Under the Bridges (Helmut Kautner, 1946)

The Criterion Collection, a continuing series of important classic and contemporary films presents Under the Bridges.

criterion logoPuttering up and down the Havel River, bargemen Hendrik and Willi (Carl Raddatz and Gustav Knuth) dream of meeting a decent woman, getting married, and living a “solid life.” While traveling to Berlin, they meet forlorn Anna (Hannelore Schroth) on Potsdam’s Glienicker Bridge and mistake her for a potential suicide. The pair provide her with refuge on their barge as it heads for Berlin and each takes a fancy to the young woman, but she is too guarded to reciprocate and their friendship strains under the tension of their humble romantic rivalry. Stylishly representing working class lives in a poetic realist style, Helmut Käutner’s Under the Bridges is a heart-winning drama that imagined German life and love free from the traumas of World War II and stands as an underappreciated masterpiece of German cinema.


  • New 4K digital restoration, with uncompressed monaural soundtrack on the Blu-ray
  • Audio commentary by German film scholar Robert Reimer
  • Who Is Helmut Käutner?, Marcel Neudeck’s 2008 portrait of the director
  • New and improved English subtitle translation
  • PLUS: A new essay by film scholar Philip Kemp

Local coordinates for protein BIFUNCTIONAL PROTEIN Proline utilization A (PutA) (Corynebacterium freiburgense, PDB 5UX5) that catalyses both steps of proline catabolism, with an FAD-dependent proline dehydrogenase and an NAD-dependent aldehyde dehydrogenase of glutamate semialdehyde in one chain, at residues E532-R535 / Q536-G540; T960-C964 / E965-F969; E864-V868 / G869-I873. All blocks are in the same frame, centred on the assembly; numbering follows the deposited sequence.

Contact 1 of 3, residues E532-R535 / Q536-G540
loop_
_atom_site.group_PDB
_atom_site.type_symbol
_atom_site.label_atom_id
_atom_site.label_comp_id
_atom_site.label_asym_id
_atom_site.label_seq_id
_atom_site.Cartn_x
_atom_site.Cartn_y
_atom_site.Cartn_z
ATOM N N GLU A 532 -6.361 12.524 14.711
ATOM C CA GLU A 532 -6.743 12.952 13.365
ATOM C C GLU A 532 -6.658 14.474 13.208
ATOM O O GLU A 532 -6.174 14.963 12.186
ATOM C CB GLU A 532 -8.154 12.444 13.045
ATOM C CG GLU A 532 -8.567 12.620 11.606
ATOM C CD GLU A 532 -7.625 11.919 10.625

Considered to arguably be Helmut Käutner’s best work, Under the Bridges portrays the domestic longing of a pair of German bargemen and their humane rivalry over a young woman they take under their wing. Hendrik and Willi (Carl Raddatz and Gustav Knuth) operate a canal barge that travels up and down the Havel River on a tug-line between the North Sea coast and Berlin. Each long to meet a decent woman and settle down, but are never off the boat long enough to find more than Hendrik’s stop-over liaisons, the cafe waitress unable to choose between them (or even tell them apart), and the affectionate goose that shares their boat. (Notably, both the waitress and the goose are named Vera, though only the goose seems to give out kisses.) One late night, while moored near the Glienicker Bridge near Potsdam, the two men spy a distressed young woman staring down into the water. When she drops a ten-mark note into the river, Hendrik and Willi suppose her to be a potential suicide and convince her to join them on the barge with the promise of safe passage to her home in Berlin. Their new passenger, Anna (Hannelore Schroth), is a shy rural girl from Silesia who has moved to Berlin and now makes her living flipping potato pancakes in a restaurant. Willi and Hendrik each take a fancy to her, though the revelation that she earned her ten marks modelling for an artist complicates their intentions to a point. The two men agree that their friendly romantic conflict will end with one getting Anna and the other getting the barge. A deep connection is felt between Hendrik and Anna, though Hendrik’s temperament gets the better of him and he leaves amiable Willi behind to woo Anna and work a crane while he departs Berlin on the tow-line. Still, true love cannot be denied and Under the Bridges concludes with Hendrik, Willi, and Anna finding their rightful places in love and work.